With the final triumph of Dalai Lama over the Tsangpa in 1642, the Phagmodrupa regime was at any rate a thing of the past. The ruler was allowed to keep his estates and met a number of times with the Dalai Lama. However, he suffered mental problems and was not respected by the other regional lords.[13] The first ruler of the Qing dynasty, the Shunzhi Emperor, notified the Fifth Dalai Lama in 1657 that the Phagmodrupa lord had recently sent envoys to the Chinese court: "I have been told that the Chanhuawang [Phagmodrupa lord] was originally King of Tibet and then was overthrown by Tsangpa Khan. Tsangpa Khan was overthrown later by Gushri Khan of Oirat. The latter put the Chanhuawang under the Fifth Dalai Lama who again put the prince under the depa [regent] ... Now he [the envoy] has come to ask that the seals and certificate be exchanged without reporting the truth." The Shunzhi Emperor questioned the diplomatic initiative of the Phagmodrupa and asked Dalai Lama to clarify matters. This implies that the imperial court now considered the Phagmodrupa dynasty a concluded chapter.[14] When Mipham Sonam Wangchuk Drakpa Namgyal Palzang died in 1671, no successor to his estate was appointed, and in 1675 Nêdong was given to an outsider. The last known members of the Phagmodrupa line were his son Lozang Khyentse Wangchuk (b. 1625) and grandson Yizhin.[15]

See also[edit]


  1. ^ Sarat Chandra Das, 'Contributions on the religion history &c, of Tibet', Journal of the Asiatic Society of Bengal 1881, p. 242.
  2. ^ Giuseppe Tucci, Tibetan Painted Scrolls. Rome 1949, Vol. II, Genealogical table VI.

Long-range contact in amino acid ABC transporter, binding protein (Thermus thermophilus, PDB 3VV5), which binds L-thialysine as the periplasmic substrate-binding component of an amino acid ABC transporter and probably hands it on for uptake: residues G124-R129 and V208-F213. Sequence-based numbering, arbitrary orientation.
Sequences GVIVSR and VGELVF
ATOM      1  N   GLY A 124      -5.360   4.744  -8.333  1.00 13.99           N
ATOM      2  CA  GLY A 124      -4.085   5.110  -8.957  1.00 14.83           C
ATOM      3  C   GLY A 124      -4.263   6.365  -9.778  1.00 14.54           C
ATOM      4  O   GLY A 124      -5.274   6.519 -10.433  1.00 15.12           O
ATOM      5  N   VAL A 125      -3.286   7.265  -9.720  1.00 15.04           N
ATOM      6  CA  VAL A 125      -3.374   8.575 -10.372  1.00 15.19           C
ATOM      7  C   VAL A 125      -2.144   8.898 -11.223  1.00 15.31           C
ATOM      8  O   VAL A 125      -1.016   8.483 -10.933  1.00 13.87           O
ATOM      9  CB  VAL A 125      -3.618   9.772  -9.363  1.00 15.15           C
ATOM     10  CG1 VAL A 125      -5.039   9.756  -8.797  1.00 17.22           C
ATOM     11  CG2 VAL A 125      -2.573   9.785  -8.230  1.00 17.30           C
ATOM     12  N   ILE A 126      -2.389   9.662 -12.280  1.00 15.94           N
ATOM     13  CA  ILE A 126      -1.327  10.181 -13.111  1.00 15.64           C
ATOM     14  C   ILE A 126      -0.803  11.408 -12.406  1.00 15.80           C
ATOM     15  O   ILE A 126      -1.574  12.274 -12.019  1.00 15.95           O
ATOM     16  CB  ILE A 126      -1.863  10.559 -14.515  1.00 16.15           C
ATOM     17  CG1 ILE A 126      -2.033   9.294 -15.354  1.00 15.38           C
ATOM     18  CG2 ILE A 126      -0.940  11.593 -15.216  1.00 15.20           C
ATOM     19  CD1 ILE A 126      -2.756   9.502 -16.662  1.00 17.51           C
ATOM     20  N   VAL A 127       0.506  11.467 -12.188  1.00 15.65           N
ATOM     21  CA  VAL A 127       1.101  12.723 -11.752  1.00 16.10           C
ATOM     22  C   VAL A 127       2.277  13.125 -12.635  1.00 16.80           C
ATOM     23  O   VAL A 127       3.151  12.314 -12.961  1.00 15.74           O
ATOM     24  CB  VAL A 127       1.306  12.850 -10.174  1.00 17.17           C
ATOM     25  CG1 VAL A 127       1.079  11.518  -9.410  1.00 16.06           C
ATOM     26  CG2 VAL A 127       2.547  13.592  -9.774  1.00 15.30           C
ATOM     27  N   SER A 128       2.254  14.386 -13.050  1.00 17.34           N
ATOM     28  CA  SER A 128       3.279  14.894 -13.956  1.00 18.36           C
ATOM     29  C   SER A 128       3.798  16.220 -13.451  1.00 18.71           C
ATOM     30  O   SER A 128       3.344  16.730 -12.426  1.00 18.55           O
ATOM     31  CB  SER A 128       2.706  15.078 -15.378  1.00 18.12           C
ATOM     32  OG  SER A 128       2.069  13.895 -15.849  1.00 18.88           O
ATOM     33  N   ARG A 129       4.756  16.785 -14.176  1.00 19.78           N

3. ^ Olaf Czaja, Medieval rule in Tibet, II Vols. Wien 2013, Vol I, pp. 304, 312-20.
  4. ^ The king-list in Sarat Chandra Das, 1881, p. 242, has the succession Nan-Wan Grags-po [Ngawang Drakpa] - Namber-Gyalpo [Nampar Gyalwa] - bSod-nams Wan-phyug [Sonam Wangchuk], and does not mention Mipham Wanggyur Gyalpo..
  5. ^ David Snellgrove & Hugh Richardson, A cultural history of Tibet. Bloomington 1968, p. 193.
  6. ^ Olaf Czaja, 2013, Vol. I, pp. 311-2.
  7. ^ David Snellgrove & Hugh Richardson, 1968, p. 193.
  8. ^ Giuseppe Tucci, 1949, Vol. I, pp. 55–6. Possibly, the 1616 intervention is a duplicate of the similar Tsangpa invasion in 1618.
  9. ^ Laurent Deshayes, Histoire du Tibet. Paris 1997, p. 142.
  10. ^ Olaf Czaja, 2013, Vol. I, p. 315.
  11. ^ Günther Schulemann, Geschichte der Dalai-Lamas. Leipzig 1958, p. 230.
  12. ^ Giuseppe Tucci, 1949, Vol. II, p. 641.
  13. ^ Olaf Czaja, 2013, Vol. I, p. 335.
  14. ^ Ya Hanzhang, Biographies of the Tibetan Spiritual leaders Panchen Lamas. Beijing 1994, p. 386.
  15. ^ Olaf Czaja, 2013, Vol. I, pp. 327-42.

Preceded by
Mipham Wanggyur Gyalpo
Ruler in Tibet
17th century
Succeeded by
5th Dalai Lama and Güshi Khan